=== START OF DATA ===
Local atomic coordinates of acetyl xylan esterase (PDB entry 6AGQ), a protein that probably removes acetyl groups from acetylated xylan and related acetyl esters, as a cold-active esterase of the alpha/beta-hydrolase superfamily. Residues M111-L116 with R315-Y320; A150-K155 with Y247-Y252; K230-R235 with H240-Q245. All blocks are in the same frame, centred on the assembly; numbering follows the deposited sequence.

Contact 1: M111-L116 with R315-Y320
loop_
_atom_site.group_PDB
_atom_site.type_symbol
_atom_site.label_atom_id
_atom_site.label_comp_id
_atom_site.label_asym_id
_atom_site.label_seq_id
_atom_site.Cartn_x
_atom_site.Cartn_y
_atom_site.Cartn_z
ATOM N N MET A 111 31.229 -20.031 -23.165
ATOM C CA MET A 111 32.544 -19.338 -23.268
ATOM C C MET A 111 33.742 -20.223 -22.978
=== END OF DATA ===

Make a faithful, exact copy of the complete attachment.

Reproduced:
Local atomic coordinates of acetyl xylan esterase (PDB entry 6AGQ), a protein that probably removes acetyl groups from acetylated xylan and related acetyl esters, as a cold-active esterase of the alpha/beta-hydrolase superfamily. Residues M111-L116 with R315-Y320; A150-K155 with Y247-Y252; K230-R235 with H240-Q245. All blocks are in the same frame, centred on the assembly; numbering follows the deposited sequence.

Contact 1: M111-L116 with R315-Y320
loop_
_atom_site.group_PDB
_atom_site.type_symbol
_atom_site.label_atom_id
_atom_site.label_comp_id
_atom_site.label_asym_id
_atom_site.label_seq_id
_atom_site.Cartn_x
_atom_site.Cartn_y
_atom_site.Cartn_z
ATOM N N MET A 111 31.229 -20.031 -23.165
ATOM C CA MET A 111 32.544 -19.338 -23.268
ATOM C C MET A 111 33.742 -20.223 -22.978